The previous Lubavitcher Rebbe visited a city in Russia. There he saw old Chassidim with long beards cleaning a house. He asked them, “What are you doing?”
They said, “Tonight the holy Rabbi of Tolna is coming so we are cleaning the house.”
He said, “Where are your children? Why don’t they do it?”
They answered, “We wouldn’t let the children do it, it’s such a big honor.”
He said, “That is exactly why you should let your children do it.”
The Rebbe later wrote in a letter, “I hope I am wrong, but I very much doubt that their children are still Chassidim.”
Fathers and mothers, when you put your children to sleep at night, don’t just tell them to believe in G-d. Give them a taste of how much G-d believes in them. Give them a taste of how much the world needs every child.
When children call their parents in the middle of the night, they just cry. They don’t even call, “Mother, Father….” They just cry. How does it feel when your baby cries at night? It’s a taste of how GYd felt when the High Priest was calling His Name on Yom Kippur.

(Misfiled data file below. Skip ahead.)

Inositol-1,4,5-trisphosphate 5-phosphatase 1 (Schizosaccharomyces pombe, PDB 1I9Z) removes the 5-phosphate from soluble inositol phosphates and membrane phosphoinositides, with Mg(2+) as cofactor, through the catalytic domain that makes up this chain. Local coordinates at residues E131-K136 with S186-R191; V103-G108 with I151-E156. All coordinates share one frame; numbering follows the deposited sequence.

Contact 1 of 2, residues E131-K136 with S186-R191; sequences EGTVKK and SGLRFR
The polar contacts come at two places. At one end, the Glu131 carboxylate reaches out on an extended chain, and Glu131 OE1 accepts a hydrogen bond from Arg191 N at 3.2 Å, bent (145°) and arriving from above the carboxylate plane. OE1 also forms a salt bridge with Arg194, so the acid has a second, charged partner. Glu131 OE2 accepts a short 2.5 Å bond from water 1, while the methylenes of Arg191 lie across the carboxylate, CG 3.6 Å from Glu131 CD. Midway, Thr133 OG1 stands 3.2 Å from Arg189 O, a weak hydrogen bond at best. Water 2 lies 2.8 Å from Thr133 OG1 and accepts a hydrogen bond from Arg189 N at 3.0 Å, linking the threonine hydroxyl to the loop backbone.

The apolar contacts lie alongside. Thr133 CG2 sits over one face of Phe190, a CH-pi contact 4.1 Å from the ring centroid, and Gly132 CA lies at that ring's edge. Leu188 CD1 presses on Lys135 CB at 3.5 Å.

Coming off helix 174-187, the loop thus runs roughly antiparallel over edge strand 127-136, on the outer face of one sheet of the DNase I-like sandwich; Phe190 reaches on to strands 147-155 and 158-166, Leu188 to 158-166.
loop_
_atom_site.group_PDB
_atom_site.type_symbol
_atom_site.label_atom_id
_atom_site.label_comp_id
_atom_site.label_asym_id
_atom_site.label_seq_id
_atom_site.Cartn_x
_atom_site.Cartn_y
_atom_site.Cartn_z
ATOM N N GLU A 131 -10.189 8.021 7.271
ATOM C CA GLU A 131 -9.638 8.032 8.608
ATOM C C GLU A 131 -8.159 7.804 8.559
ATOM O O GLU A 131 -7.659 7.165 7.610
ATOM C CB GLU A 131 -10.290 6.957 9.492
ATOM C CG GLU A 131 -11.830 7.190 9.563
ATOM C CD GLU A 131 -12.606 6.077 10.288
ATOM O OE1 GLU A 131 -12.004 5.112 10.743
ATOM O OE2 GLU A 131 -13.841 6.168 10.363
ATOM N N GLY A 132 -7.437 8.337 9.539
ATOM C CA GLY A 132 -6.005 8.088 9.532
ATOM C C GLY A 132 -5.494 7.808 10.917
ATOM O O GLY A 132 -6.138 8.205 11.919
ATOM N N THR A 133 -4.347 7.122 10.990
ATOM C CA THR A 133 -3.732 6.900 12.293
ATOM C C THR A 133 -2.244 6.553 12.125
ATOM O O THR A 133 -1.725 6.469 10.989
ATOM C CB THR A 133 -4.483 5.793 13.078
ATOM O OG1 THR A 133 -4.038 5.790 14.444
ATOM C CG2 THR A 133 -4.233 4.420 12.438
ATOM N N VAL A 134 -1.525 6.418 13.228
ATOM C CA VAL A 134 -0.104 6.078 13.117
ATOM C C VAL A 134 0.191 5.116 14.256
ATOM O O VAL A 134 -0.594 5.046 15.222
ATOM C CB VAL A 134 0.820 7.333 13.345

The Rabbi of Rhizin taught: Before a baby is born, while the soul is in Heaven, the baby chooses who his parents will be. He looks at all the possible parents and chooses the ones he sees love him the most. The baby sees in their eyes that they are longing for him to be their child.
There are three different levels of walking. There is walking before someone, there is walking with someone, and there is walking behind someone. Every father and mother is ready to walk before his child: “I will walk in front of you and tell you exactly what to do.” Sometimes a parent is willing to walk with the child. But to walk behind?
Unless I connect to G-d, how can I teach my children to do so? I must be connected to G-d on that deepest level, with that which is special about me. Otherwise, how can I connect my children to that part of themselves which is special? How can I help them connect that special part of themselves to G-d?
If I was the Chief Rabbi of Israel, the first thing I would establish is that yelling at your children, or at your spouse, or at anyone else would be a criminal offence.
Shlomo Carlebach zt’l